Online Program

Race differences in the associations of substance/drug use with the prevalence of asthma in US adults: Results from the 2011 The National Survey on Drug Use and Health data

Monday, November 2, 2015 : 12:50 p.m. - 1:10 p.m.

Daniel Owusu, DrPH, Department of Biostatistics and Epidemiology, East Tennessee State University, Johnson City, TN
Yue Pan, PhDc, Miller School of Medicine, University of Miami, Miami, FL
Megan Ashley Quinn, DrPH, Department of Biostatistics and Epidemiology, East Tennessee State University, Johnson City, TN
Ke-Sheng Wang, PhD, Department of Biostatistics and Epidemiology, East Tennessee State University, Johnson City, TN
Background: Drug or substance use is a known risk factor for asthma and asthmatic complications. However, racial differences of this association have not well been evaluated. We examined the association and racial differences in alcohol and substance use, and asthma.

Methods: Analyses of 38,623 respondents from the 2011 National Survey on Drug Use and Health (NSDUH) data was conducted. The NSDUH is a survey of the civilian non-institutionalized individuals aged ≥12 years in the US to provide annual population estimates of substance use and health. The survey is estimated to cover about 98% of the total population within this age bracket .Weighted response rates for Hispanic/Latino (HL), African Americans (AA), Non-Hispanic Whites (Whites) and Multiple races (Other races) in 2011 were approximately 78%, 80%, 73% and 68% respectively. Weighted univariate and multiple logistic regressions were used to estimate associations between the selected predictors and asthma. Further weighted multiple regression analyses were conducted separately for 24,421 Whites, 4,931 African-Americans (AA), 5,976 Hispanics/Latinos, and 3,295 Other Races. We examined seven drug use variables in each model, and adjusted for age, gender, income and educational level.  All analyses were conducted with SAS statistical software, version 9.2 (SAS Institute, Cary, NC, USA).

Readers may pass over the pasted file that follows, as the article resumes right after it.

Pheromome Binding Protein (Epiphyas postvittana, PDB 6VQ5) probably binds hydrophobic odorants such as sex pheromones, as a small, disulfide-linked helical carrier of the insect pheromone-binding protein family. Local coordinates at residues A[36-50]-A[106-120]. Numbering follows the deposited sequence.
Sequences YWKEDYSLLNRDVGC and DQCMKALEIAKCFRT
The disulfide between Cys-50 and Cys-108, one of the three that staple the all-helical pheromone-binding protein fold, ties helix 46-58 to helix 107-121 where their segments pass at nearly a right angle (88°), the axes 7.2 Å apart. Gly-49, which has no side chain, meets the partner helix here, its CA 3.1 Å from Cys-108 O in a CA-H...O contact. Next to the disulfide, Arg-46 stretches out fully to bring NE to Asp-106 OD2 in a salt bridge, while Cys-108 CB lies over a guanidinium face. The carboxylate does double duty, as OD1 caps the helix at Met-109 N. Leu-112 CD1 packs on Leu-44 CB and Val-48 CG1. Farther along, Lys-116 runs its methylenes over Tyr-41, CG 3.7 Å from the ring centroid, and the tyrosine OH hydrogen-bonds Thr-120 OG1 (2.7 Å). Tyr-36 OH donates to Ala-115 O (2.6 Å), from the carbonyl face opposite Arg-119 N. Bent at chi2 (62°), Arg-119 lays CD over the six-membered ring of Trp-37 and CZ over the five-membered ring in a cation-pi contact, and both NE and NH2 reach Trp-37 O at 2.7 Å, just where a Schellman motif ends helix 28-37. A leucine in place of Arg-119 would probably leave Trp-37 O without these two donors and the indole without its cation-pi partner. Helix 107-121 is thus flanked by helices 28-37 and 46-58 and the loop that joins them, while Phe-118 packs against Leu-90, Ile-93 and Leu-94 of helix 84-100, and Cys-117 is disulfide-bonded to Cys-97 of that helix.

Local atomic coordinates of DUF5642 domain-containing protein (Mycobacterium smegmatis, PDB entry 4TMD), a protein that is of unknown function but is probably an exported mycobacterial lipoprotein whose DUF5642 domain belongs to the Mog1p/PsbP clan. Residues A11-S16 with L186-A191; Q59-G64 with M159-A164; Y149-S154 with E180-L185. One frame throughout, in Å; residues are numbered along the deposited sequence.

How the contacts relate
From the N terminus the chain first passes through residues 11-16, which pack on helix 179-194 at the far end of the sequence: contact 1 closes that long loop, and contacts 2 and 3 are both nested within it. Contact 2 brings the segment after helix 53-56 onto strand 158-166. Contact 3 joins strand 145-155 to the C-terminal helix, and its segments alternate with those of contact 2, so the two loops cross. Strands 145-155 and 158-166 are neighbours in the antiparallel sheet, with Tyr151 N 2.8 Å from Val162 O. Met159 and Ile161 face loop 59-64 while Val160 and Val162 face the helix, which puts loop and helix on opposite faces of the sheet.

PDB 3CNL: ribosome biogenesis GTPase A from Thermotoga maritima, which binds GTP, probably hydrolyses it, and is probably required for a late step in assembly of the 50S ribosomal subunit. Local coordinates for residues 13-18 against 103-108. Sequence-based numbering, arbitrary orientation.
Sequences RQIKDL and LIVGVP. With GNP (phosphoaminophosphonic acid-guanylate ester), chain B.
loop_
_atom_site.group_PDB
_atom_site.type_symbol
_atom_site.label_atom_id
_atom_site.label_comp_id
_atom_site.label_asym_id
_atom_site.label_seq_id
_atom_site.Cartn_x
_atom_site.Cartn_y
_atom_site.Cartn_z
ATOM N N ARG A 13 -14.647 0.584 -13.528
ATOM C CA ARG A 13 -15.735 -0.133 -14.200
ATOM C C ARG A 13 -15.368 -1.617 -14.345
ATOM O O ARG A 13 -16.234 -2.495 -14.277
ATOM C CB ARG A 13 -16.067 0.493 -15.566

Results: Prevalence of asthma was 5.8%, 6.2%, 6.5%, and 6.7% in Whites, AA, Other races, and Hispanics/Latinos, respectively. Females, early initiation of alcohol consumption, and illicit drug use (IDU) showed significantly increased odds with asthma (OR=1.68, 1.22 & 1.40, respectively) in all races combined. Alcohol consumption before age 18 was associated in only AAs (OR=2.0, 95%CI, 1.20 – 3.35) and Hispanics (OR=1.76, 95% CI, 1.05-2.96)); marijuana use prior to 18 years was associated in Hispanics only (OR=1.98, 95% CI, 1.09-3.59). Past year marijuana and IDU use were associated in AAs (OR=1.59, 95% CI 1.02-2.50) and Hispanics (OR=2.37, 95% CI 1.26-4.46), respectively. In other races, there was nearly a twofold increased odds of asthma (OR=2.84, 95% CI, 1.31-6.16) for past year alcohol use.

Conclusion: Our results confirm racial differences in the association between substance/drug use and asthma. Our findings provide a further insight into racial differences in asthma, and the need to explore race-specific asthma risk factors in a population based study.

Learning Areas:

Chronic disease management and prevention
Public health or related research

Learning Objectives:
Evaluate association between drug use and asthma in a nationwide survey. Demonstrate racial differences in the association between drug use and asthma Formulate hypotheses for further studies in asthma.

Keyword(s): Asthma, Alcohol Use

Presenting author's disclosure statement:

Qualified on the content I am responsible for because: I am a co-investigator of the study. I played a major role in the analysis and interpretation of the study. I am the first author of the paper and I have the approval of all other authors to present the study at the APHA conference.I have skills in data analysis and interpretation. I have published four peer-reviewed papers and have several other ongoing investigations. I have presented at several conferences.
Any relevant financial relationships? No

I agree to comply with the American Public Health Association Conflict of Interest and Commercial Support Guidelines, and to disclose to the participants any off-label or experimental uses of a commercial product or service discussed in my presentation.